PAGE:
By Rex Arcadio R. San Diego II
The need to act immediately to preserve and save Philippine forests is urgent, and the quick approval of the Forest Resources Bill will play a critical role in achieving such vision.
Participants to the 339th Kamayan para sa Kalikasan Forum held Friday at the Kamayan Edsa were unanimous on this conclusion after a discussion on the proposed bill at the House of Representatives.
In front of a group composed of environmental organizations, academicians and students, Haribon Foundation’s Chester Lobramonte called for support for the measure that seeks to put more teeth to the drive to protect Philippine forests from further exploitation.
Citing data from the University of the Philippines 2012 study, Lobramonte identified Mimaropa, Cagayan Valley, Caraga, and Calabarzon as among the regions that have lost the most forest cover.
“Our country is known to be the best in terms of crafting laws on the environment yet we are among the worst in terms of implementing these types of laws,” noted Lobramonte. “Once passed, the FRB will have the muscle to employ action for the protection of the environment.”
Spearheaded by Rep. Jesulito Manalo of Ankla Party-list, the FRB seeks to create a Forest Management Development Agency and engage the police in forest protection.
Lobramonte explained that by creating the Forest Park Rangers Command under the Philippine National Police, government can assign special police units, whose presence can be an effective deterrent against illegal loggers.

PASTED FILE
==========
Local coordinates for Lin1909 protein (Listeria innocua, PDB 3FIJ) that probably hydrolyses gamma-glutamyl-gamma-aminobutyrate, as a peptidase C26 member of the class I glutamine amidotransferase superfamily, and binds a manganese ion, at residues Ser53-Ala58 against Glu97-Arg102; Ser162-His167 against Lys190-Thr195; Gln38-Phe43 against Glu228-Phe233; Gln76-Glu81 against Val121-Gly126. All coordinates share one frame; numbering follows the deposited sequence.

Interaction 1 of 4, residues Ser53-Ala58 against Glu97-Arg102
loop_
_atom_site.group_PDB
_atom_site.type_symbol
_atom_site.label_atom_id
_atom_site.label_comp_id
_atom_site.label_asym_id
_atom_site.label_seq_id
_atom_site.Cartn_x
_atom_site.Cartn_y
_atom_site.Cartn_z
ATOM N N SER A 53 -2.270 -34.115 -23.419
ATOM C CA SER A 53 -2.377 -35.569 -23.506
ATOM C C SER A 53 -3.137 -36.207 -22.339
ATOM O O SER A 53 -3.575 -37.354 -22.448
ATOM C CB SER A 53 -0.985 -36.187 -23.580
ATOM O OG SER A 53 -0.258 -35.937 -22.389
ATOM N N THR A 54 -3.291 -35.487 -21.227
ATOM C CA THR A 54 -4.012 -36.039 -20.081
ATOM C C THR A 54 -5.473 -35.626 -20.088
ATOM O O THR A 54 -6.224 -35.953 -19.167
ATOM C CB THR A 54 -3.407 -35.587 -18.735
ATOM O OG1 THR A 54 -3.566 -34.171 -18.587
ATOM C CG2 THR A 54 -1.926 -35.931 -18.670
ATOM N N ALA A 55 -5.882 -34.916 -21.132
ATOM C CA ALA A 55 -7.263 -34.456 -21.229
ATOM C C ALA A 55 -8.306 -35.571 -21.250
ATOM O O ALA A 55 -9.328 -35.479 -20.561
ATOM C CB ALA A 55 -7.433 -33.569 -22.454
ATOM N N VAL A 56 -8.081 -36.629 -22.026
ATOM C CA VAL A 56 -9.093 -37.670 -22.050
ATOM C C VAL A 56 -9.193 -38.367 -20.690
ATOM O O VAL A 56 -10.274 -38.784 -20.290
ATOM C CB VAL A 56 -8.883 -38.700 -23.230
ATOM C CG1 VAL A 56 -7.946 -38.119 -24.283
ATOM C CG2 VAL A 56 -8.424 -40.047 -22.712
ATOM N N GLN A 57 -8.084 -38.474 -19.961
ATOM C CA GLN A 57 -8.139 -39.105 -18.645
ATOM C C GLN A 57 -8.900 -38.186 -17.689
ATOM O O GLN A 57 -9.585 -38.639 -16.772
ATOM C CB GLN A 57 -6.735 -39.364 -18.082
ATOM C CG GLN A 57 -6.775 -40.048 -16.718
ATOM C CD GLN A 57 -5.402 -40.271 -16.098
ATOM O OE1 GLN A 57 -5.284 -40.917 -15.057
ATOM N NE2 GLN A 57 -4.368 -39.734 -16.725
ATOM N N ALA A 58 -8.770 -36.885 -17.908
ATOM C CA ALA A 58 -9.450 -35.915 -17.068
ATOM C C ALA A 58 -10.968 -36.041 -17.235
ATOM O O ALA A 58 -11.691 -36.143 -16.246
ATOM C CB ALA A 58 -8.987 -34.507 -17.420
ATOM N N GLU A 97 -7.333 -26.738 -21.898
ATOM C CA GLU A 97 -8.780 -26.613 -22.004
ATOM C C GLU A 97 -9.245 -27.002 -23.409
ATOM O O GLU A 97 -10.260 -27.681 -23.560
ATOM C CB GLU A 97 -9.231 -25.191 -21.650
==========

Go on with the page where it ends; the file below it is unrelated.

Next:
“These PNP units will be deployed to work hand-in-hand with local community members in forest protection activities,” noted Lobramonte.
The proposed of the Forest Management Development Agency will have public education and engagement in advocacy and actions to protect forests have as its primary purposes. The FMDA will be under the Department of Environment and Natural Resources.
“Stakeholders, community members will take a direct role in policy making and monitoring duties,” said Lobramonte who also expressed optimism with the presence of “companion bills” which provide support to the FRB.
Among these proposed measures are the Environmental Law Bill and the Forest Management Authority Bill.
Lobramonte pointed out that personnel who will be engaged in forest protection activities will be provided formal training before they are deployed, allaying fears that those tapped for the job might be unprepared or easily corrupted.
“If we could get the immediate support of Malacanang on this measure, the better. Hopefully, the President issues an Executive Order in support of this bill so the process will be faster,” said Lobramonte.
“Forests are a primary resource; we depend on them in so many ways. It is just proper—and urgent—that they are protected for future generations to enjoy,” stated Dr. Angelina P. Galang, Green Convergence Convenor.
“Everybody benefits from a healthy forest. How we protect our own bodies is how we should protect our trees and forests,” noted Marietta Marciano.